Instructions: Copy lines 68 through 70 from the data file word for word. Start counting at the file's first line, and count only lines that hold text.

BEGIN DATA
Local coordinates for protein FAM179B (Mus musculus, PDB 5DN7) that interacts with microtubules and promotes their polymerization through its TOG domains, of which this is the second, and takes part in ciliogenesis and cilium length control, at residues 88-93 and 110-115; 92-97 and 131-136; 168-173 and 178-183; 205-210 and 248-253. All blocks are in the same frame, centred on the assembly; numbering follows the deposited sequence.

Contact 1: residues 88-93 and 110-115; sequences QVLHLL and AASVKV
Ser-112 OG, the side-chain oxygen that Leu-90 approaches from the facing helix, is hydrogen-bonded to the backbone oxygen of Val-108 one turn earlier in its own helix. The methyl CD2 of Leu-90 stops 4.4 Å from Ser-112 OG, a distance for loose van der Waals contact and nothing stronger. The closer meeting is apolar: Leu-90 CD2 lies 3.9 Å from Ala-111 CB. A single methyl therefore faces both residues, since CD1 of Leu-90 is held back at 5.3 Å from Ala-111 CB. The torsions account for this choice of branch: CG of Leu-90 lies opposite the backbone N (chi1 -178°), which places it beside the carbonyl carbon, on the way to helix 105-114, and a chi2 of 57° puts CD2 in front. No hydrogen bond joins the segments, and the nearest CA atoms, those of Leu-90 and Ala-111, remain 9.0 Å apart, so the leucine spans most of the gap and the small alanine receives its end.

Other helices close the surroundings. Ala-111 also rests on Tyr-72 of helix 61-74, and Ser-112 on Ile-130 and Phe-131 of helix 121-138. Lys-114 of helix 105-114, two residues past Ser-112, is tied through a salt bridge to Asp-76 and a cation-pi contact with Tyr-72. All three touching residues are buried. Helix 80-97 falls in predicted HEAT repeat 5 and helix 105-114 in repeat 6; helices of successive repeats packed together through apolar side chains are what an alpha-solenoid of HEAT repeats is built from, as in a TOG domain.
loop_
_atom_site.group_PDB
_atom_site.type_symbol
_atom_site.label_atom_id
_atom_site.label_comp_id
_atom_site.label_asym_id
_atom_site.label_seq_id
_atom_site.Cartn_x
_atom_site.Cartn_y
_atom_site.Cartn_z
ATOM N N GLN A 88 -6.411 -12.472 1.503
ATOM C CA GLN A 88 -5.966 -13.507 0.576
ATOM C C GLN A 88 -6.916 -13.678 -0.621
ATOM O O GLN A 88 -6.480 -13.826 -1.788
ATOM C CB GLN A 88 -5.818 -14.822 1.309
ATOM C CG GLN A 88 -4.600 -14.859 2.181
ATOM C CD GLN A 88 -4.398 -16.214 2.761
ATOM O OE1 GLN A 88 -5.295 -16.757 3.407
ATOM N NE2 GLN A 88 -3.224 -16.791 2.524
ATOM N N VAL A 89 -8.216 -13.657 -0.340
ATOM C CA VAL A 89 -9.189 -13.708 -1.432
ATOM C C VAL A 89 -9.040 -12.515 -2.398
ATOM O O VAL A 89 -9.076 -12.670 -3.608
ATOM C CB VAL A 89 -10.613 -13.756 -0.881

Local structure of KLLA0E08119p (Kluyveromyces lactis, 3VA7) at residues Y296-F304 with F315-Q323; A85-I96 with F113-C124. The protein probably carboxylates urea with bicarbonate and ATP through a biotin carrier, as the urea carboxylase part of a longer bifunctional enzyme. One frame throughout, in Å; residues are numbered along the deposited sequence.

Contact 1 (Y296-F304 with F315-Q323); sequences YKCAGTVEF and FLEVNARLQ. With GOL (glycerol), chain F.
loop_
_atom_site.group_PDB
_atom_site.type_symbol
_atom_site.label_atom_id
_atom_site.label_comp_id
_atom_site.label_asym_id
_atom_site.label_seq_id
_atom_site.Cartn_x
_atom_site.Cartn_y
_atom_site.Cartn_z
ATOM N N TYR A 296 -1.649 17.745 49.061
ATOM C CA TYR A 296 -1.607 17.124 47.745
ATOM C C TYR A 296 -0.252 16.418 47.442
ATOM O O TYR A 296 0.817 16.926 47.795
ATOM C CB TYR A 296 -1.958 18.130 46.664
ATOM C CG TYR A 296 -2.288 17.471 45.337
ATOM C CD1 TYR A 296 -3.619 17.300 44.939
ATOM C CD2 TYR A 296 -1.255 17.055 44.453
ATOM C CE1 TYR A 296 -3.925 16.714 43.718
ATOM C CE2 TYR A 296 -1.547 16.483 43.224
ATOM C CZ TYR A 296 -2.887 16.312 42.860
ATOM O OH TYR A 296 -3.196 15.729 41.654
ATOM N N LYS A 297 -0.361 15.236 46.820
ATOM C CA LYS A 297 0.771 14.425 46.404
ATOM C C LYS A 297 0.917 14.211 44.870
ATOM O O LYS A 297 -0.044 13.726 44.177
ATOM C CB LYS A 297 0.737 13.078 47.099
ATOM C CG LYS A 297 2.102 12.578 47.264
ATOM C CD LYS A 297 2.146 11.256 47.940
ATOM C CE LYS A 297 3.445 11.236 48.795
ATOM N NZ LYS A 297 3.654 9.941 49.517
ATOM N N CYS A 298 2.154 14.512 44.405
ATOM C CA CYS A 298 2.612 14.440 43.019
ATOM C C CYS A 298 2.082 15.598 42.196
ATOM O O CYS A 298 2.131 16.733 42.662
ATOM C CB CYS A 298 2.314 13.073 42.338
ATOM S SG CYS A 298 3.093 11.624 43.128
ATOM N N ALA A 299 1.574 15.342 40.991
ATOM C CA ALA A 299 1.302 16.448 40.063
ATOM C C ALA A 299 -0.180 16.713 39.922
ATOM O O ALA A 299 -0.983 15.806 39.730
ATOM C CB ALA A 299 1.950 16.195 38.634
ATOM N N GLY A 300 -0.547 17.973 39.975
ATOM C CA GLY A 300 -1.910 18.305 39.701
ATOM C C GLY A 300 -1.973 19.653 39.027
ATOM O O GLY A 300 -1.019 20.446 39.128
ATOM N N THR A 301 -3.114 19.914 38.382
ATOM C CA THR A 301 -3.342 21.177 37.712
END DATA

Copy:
ATOM N N ALA A 299 1.574 15.342 40.991
ATOM C CA ALA A 299 1.302 16.448 40.063
ATOM C C ALA A 299 -0.180 16.713 39.922